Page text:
LITTLE WOMEN: BOOK REVIEW
Now is a strange time to read Little Women. Louisa May Alcott’s story of four young women growing up in 1860s Concord, Massachusetts feels trivial in a time of pandemic, racial violence, and global unrest. It feels comforting, too. Alcott presents a world of unfaltering sisterhood, ice skating on frozen ponds, traipsing around in costumes, and creating imaginary worlds within the sweetness of the real one. A world in which every day may be an adventure and all of life’s woes may be healed by unfaltering sisterly love and domestic bliss. To read Little Women is to sit around a fireplace with the March sisters and Marmee, listening to stories and knowing that no pain is experienced in solitude.
In many ways, Little Women enforces the ideals of 1860s feminine domesticity. The March sisters flourish within the confines of their home, they talk of courtship and marriage, they cook, they clean, and they try their best to be very good. In many ways, Little Women rebels against these ideals.
Generations of women and girls have identified Little Women as a story of liberation, namely through the character of Jo March. Simone de Beauvoir claimed to have “caught a glimpse” of her “future self” through Jo. Of all the March women, Jo is the boldest; she writes and uses slang; she splays her body in topsy turvy ways, and talks of all the things she would do if she were a boy. Jo has an outward freedom that none of the other women in the family hold. Little Women, though, is a story of rebellion beyond Jo.
Marmee famously tells Jo “I am angry nearly every day of my life” in a pivotal moment of the story, and yet, she bears this anger silently. Marmee’s confession to Jo reveals a dark reality within the charmed world of Little Women. The March women exist in a difficult world. It is difficult to be a woman, it is difficult to be poor, it is even difficult to be a sister and to love someone other than yourself. The March women cope in this world by learning self-sufficiency and self-reliance. Marmee is not always there to guide them, and so, for the March sisters, domesticity is not something they perform out of complacency, but instead is done out of necessity and survival. To handle grief and uncertainty, the women turn to one another and to their own self-sufficiency. Their small world, far from perfect, is marked with death, poverty, illness, and loss. Each sister carries anger within herself and rebels against the unjustness of life she encounters in her own way.
Even when the sisters marry, an ending modern readers associate with complacency and conformity to feminine norms, their marriages maintain forms of rebellion. Meg, the eldest, rejects the idle life of marrying rich expected of her, in preference for Brooke, the poor tutor. Aunt March informs Meg that she is shirking her “duty” and that “not one penny of my money ever goes to you.” Meg’s marriage is her great rebellion; she turns away from the societal expectations laid out for her and “she felt so brave and independent” in doing so.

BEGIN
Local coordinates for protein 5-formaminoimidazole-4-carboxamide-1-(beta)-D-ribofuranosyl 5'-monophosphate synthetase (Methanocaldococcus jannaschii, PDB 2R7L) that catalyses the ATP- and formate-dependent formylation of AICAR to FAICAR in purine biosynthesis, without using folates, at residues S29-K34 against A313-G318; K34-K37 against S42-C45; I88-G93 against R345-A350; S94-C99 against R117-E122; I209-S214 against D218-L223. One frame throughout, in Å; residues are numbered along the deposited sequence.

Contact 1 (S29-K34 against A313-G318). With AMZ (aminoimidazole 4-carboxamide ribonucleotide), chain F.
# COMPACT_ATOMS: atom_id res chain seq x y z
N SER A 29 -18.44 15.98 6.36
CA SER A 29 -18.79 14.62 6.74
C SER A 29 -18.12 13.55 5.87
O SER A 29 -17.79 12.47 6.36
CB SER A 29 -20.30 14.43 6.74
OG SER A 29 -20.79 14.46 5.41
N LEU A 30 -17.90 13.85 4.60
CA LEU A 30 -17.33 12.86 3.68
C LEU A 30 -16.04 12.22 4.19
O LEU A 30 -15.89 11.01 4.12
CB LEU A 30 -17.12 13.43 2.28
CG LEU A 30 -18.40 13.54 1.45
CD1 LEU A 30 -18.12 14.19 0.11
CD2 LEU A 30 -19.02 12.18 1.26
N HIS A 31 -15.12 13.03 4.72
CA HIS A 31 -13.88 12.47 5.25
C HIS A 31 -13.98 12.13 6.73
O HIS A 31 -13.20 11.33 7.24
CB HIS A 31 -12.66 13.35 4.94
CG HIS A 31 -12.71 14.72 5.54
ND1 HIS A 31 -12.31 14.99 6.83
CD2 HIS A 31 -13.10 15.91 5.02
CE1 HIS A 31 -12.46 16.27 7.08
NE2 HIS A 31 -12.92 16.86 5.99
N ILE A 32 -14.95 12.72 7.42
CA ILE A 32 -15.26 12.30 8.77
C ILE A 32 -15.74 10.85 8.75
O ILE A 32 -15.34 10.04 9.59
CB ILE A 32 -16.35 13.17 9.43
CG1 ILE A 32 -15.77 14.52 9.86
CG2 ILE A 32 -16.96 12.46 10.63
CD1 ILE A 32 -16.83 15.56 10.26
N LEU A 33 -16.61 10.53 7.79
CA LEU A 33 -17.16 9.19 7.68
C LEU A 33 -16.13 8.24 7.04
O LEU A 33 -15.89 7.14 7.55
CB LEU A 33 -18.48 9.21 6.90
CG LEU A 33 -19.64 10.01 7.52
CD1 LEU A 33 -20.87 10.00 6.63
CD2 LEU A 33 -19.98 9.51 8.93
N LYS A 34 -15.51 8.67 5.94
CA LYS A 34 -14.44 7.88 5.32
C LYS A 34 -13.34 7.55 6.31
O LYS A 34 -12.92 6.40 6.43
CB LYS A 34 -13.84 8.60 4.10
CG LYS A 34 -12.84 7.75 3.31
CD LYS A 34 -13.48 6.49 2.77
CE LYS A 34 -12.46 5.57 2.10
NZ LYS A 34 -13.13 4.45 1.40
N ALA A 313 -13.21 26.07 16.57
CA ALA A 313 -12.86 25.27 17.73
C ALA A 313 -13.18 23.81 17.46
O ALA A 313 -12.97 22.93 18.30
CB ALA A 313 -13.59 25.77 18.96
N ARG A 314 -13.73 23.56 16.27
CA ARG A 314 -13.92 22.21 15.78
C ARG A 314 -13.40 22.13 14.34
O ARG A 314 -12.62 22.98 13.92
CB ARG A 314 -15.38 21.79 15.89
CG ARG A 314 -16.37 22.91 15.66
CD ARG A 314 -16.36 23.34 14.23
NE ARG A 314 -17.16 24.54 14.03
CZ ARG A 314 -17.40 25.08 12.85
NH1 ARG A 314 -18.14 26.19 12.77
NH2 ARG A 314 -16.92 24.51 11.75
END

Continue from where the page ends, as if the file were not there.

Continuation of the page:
Amy’s marriage, too, is one informed by the self-awareness and self-sufficiency the women were taught at a young age. Amy understands the expectations of marriage for women of her time, and so, her marriage to Laurie is a self-aware one of autonomy and utility. Readers are often most disappointed by Jo’s marriage as it feels like a taming of her wildness and freedom as well as a prophecy of what the future holds for independent young women. So instilled in Jo, though, are Marmee’s teachings of the importance of independence and self-sufficiency in order to survive the world as a woman, they cannot be undone by a man. Marriage did not heal nor erase Marmee’s anger, and it does not heal or erase the anger of Jo or her sisters'.
Little Women serves as a sweet form of escapism into a world of love and joy and sisterhood. Little Women also reminds us of the hardness of the world, always, and that is why it remains relevant today. Many of us feel angry every day of our lives, and we deal with this anger in different ways. Little Women offers a narrative in which the March women bear their anger and quietly rebel against the norms pushed against them. Little Women reminds us that not all rebellions are loud and that not all rebellions need to be loud to be heard.